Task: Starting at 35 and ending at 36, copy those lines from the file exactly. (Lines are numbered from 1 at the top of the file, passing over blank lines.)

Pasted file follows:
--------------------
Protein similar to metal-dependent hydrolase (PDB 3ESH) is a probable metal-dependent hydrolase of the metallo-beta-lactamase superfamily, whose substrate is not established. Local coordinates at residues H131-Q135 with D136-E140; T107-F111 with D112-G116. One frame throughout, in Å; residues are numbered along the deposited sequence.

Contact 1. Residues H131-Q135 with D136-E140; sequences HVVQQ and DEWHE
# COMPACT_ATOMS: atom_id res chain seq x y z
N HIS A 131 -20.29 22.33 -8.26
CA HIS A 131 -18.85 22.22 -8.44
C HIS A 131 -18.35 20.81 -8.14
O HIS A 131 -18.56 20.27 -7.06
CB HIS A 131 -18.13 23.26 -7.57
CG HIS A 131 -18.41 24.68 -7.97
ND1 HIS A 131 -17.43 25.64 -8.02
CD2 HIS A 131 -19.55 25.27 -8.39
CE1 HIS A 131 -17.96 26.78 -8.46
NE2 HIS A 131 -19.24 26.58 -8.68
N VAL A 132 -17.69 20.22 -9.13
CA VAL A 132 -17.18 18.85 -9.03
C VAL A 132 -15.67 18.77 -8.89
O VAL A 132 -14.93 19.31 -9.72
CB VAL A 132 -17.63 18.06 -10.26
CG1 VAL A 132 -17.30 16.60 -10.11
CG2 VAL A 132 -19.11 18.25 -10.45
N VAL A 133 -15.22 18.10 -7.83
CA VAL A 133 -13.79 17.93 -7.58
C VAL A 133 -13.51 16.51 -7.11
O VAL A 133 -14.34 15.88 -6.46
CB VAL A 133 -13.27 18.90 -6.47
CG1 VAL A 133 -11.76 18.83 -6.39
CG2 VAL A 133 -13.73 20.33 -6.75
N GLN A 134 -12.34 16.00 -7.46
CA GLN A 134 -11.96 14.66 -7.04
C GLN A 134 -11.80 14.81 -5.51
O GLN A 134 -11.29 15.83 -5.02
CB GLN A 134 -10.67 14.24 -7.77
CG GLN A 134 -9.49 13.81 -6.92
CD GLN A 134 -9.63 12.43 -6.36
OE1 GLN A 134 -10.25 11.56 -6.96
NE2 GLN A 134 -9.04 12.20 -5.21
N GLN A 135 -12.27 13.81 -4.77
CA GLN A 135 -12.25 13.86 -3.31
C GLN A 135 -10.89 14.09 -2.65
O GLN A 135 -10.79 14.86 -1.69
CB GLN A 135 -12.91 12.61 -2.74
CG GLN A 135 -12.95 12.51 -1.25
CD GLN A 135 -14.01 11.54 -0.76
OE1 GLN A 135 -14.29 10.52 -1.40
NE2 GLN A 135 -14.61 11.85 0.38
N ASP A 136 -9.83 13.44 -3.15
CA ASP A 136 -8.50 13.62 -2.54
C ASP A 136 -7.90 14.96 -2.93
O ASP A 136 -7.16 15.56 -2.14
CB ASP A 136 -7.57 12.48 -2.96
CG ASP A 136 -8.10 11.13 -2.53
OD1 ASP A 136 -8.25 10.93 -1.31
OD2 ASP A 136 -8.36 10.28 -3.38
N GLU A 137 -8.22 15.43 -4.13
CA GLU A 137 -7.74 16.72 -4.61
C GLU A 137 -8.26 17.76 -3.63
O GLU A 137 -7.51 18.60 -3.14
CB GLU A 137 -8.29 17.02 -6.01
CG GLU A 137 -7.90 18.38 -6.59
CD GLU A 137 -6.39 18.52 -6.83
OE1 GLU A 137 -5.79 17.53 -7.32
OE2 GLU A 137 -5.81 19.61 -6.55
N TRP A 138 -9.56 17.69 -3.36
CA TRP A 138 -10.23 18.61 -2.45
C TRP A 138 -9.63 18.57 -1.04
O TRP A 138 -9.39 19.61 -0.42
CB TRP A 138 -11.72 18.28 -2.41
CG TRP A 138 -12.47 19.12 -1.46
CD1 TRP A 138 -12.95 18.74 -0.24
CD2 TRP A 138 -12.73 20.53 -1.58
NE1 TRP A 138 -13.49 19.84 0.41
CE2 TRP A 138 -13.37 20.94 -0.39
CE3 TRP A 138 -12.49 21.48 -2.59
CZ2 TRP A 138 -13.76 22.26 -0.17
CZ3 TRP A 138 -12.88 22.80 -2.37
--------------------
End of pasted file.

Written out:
OE1 GLN A 134 -10.25 11.56 -6.96
NE2 GLN A 134 -9.04 12.20 -5.21